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Economy

Podcast: Should The Indian Government Borrow From Abroad? (Episode-9)

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‘About 40% of all the of money that you’re paying as tax is going not to build infrastructure, not to feed the hungry, not to pay farmers for food! It’s going towards interest payments on the debt the government has borrowed in the past. Why would this be a problem? Because we borrow debt at extremely high rates’- Deepak Shenoy

Host Deepak Shenoy (CEO) and Aditya Jaiswal discuss about Nirmala Sitharaman’s controversial decision to raise $10 billion by issuing India’s first overseas sovereign bond.

We discussed five broad topics:

1) Should India borrow abroad, if yes, then why? (10 mins)

2) Domestic liquidity issues and crowding out effect (8 minutes)

3) Why are experts (Ex- RBI governors) against this move? (3 mins)

4) What are risks of going overboard with overseas borrowing? (4 mins)

5) Risks of borrowing abroad and final thoughts (15 mins)

Here’s the podcast: (See more episodes at The Capitalmind Podcast.)

Below is an excerpt of the podcast with time stamps of important sections!

1.Should India borrow abroad, if yes, then why? (2:00)

The government borrows roughly INR 5 lakh crores net per year. In the next year, the estimate of tax revenue that government will collect is about 16 lakh crore, out of which the government will pay 6.5 lakh crores in debt interest payment.

About 40% percent of all of money that you’re paying as a tax, is going not to build infrastructure, not to feed the hungry, not to pay farmers for food. It’s going towards interest payments on the debt they borrowed in the past.

Why would this be a problem? Because we borrow debt at extremely high rates. Domestically. And here’s the important thing, India’s own companies that borrow abroad (ONGC for an example) has a bond issued in euros and euro denominated debt…

2. Domestic liquidity issues and crowding out effect (10:40)

What some of the economists have put across is this, Indian Government is borrowing 3.3% of gross financial savings and 2.2% is by states and some 4% is something else. And therefore, India’s gross financial savings is about 10% of GDP. Out of which about 8% of GDP is borrowed by the government, my answer to that is that’s not true!

3. Why are experts (Ex- RBI governors) against this move? (18:00)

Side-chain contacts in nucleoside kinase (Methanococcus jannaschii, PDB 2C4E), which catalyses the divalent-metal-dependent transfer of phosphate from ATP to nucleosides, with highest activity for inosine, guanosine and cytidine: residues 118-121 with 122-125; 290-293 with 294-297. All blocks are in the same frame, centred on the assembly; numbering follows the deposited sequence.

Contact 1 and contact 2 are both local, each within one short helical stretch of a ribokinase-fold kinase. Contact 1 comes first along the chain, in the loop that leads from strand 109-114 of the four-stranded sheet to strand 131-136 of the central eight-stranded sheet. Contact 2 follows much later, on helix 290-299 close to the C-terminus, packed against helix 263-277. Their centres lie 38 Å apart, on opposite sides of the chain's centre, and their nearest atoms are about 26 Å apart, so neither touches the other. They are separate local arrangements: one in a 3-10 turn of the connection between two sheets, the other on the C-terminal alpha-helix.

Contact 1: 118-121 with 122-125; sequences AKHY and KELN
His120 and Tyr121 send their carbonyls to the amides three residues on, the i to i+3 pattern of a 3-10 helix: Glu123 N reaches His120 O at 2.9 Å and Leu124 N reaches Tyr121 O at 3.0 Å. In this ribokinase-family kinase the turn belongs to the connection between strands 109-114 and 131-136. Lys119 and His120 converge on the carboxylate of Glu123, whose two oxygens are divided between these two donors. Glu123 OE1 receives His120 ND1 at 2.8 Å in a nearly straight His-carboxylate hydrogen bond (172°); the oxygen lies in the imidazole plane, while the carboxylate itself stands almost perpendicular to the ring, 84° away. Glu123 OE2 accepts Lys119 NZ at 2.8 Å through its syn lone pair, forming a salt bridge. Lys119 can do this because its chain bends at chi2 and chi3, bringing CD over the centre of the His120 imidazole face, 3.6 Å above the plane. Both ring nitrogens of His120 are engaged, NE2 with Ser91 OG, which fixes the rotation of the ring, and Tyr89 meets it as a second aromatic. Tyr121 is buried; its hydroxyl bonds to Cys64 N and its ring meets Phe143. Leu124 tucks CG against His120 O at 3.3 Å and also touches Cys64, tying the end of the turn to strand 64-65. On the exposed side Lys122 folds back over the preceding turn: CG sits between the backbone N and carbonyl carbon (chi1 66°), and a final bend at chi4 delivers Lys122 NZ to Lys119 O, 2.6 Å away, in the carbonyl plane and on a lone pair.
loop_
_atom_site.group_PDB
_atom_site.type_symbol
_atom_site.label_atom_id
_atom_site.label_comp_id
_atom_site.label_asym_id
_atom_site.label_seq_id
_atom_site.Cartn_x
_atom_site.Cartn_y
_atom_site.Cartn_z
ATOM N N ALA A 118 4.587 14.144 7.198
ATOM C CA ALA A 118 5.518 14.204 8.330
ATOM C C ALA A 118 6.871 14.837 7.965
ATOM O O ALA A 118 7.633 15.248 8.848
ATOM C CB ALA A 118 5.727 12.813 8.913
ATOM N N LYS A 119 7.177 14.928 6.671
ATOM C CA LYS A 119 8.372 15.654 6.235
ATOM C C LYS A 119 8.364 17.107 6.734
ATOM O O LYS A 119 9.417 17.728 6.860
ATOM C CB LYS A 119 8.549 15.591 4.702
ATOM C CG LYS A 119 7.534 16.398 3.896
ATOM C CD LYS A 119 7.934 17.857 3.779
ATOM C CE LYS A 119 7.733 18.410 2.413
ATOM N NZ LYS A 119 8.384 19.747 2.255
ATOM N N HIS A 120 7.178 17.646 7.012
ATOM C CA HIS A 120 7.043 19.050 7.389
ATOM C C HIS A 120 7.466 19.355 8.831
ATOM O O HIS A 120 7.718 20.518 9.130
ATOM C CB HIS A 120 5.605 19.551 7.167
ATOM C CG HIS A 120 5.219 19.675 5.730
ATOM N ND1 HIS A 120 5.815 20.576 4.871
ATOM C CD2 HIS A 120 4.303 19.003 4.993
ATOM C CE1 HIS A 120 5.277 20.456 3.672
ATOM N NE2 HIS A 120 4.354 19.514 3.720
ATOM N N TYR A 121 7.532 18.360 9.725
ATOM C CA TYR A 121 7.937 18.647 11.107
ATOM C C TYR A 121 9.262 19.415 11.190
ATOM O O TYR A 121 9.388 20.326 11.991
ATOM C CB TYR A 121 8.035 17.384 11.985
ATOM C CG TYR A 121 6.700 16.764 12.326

About 1% of GDP is about 2 lakh crores. How much are we suggesting they borrow? About 75,000 cr. That’s just 0.4% of GDP. I think it’s too small. I think in any given year, you can say don’t borrow more than 1% of GDP. That’s fine.

I don’t think India will see appetite for more than 10 billion euros at this point, which is about 70-75,000 crores thousand crores. I don’t think any more appetite exists right now because everybody wants to wait and watch. And I think this is a good start. If there is an appetite, of course, we can look at more, I think you know, go and give more and buy a lot more, especially if they’re going to give it to you at negative rates, just go and borrow as much as you can, up to say 10% of the total debt…

4. What are risks of going overboard with overseas borrowing? (21:00)

The problem is that, what if another government is in power, right?. What if the same government is in power?

Your problem is this, you’re creating debt, it could be a poison- poisoning the well phenomenon. And the idea is that poisoning the well is like, when people used to attack another country which had a fort, the idea was to throw poisoned frogs, rags, with darts and arrows. Some of them could fall inside a well which would then get poisoned, then nobody would have any source of water and everybody would die.

Poisoning the well is to say to the next person that comes here, he will not enjoy that place because the water will be poisoned, they won’t be able to drink the water. If you poison a well, you too can’t come back!

5. Risks of borrowing abroad (24:50)

I think the point is if we borrow $100 at 70 rupees, we get INR7,000. We may get it at 0.45%, but three years later rupees or 100. And then we return the hundred dollars and we return 10,000 rupees.

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